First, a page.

ABC News’ Rick Klein reports: With a conservative revolt pushing a Republican candidate out of a key House race in New York State, the head of the conservative group Club for Growth is warning that other Republicans could face similar fates in primary races next year -- and Gov. Charlie Crist, R-Fla., is at the top of that list.
Club for Growth president Chris Chocola said on ABCNews.com’s “Top Line” that Crist -- who’s running for an open Senate seat next year -- and other moderate Republicans can expect aggressive primary challenges.
“We’re seriously looking at it. We like Marco Rubio a lot. We think that Charlie Crist represents some of the same things that Dede Scozzafava represents,” said Chocola, a former Republican House member from Indiana.
“[Crist] clearly supported the Obama stimulus plan -- he traveled around the state supporting it. And so we’re seriously looking at it, and we’ll make a decision in the very near future.”
Crist has been endorsed by the National Republican Senatorial Committee. The party establishment offered similar support to Scozzafava in the race in New York’s 23rd congressional district, but the club joined other groups in rallying support for Conservative Party nominee Doug Hoffman in that race.
Scozzafava dropped out of the race on Saturday, and on Sunday she endorsed Democratic candidate Bill Owens.
Chocola said other candidates could also come under scrutiny from the right. Rep. Mark Kirk, R-Ill., who’s running for the Senate next year, is “probably not” someone the club would support, he said.
Chocola said his mind is still open on Kelly Ayotte, the former New Hampshire Attorney General who is running for an open Senate seat next year in what’s shaping up to be a crowded primary.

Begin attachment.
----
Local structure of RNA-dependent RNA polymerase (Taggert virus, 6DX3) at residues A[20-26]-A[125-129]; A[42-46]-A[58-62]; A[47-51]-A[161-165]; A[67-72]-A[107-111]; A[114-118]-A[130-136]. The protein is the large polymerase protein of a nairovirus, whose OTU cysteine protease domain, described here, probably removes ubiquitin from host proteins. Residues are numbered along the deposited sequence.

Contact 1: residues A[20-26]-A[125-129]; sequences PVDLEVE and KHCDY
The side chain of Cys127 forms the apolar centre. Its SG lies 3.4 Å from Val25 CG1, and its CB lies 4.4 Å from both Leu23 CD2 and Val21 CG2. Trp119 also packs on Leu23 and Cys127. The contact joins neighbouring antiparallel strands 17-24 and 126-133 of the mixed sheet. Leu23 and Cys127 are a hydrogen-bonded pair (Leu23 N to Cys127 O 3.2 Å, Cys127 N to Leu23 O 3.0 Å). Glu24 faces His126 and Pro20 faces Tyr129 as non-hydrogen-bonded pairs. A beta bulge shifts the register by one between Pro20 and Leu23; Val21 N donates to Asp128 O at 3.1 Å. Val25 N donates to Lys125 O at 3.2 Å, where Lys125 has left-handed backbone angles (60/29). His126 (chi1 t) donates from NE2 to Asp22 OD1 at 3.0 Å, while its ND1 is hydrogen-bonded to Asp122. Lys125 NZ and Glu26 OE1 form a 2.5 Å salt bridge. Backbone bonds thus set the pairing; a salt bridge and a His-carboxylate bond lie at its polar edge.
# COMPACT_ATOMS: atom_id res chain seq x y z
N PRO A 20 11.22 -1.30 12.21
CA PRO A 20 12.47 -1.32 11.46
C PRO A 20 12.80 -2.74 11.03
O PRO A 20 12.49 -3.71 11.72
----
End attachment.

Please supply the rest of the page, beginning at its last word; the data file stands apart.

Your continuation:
“We don’t know yet. She’s never been elected to anything so it’s hard to determine exactly where she stands on the issues,” he said of Ayotte.
It’s already been something of a banner year for the Club for Growth. Even before Hoffman’s emergence forced out Scozzafava, Sen. Arlen Specter was forced to become a Democrat because of the prospect of losing a GOP primary challenge to Pat Toomey, Chocola’s predecessor as the club’s president.
On the broad lessons of such races, Chocola said, “I think the American people like pro growth policies . . . Through the tea-party movement, through the town hall meetings we saw in August, there’s a clear message here. And if anybody doesn’t hear it I think they ignore it at their own peril.”
Candidates that don’t learn those lessons, he said, “could find themselves in the same position that Dede Scozzafava found herself.”
Chocola rejected the argument -- advanced by, among others, NRSC Chairman John Cornyn, R-Texas -- that Republicans need to find candidates whose politics closely match those of blue-leaning districts in order to win back majorities in Congress.
“I don’t know anybody sending in more taxes than they owe anywhere in the country,” he said. “I don’t think these races are about two parties. I think they’re about two places: inside Washington and outside Washington.”
Click HERE to see the full interview with Chris Chocola.
We also chatted with Adam Nagourney of The New York Times to get his take on tomorrow’s key races.
If Hoffman wins, Nagourney said, “I think you’ll see conservatives emboldened by this. I think you’ll see Republicans really take a second look and sort of bucking the conservatives on this. So I think they’ll be many, many, many more [primary] challenges. I think it could definitely be a problem for them,” Nagourney said.
Watch the discussion with Adam Nagourney HERE .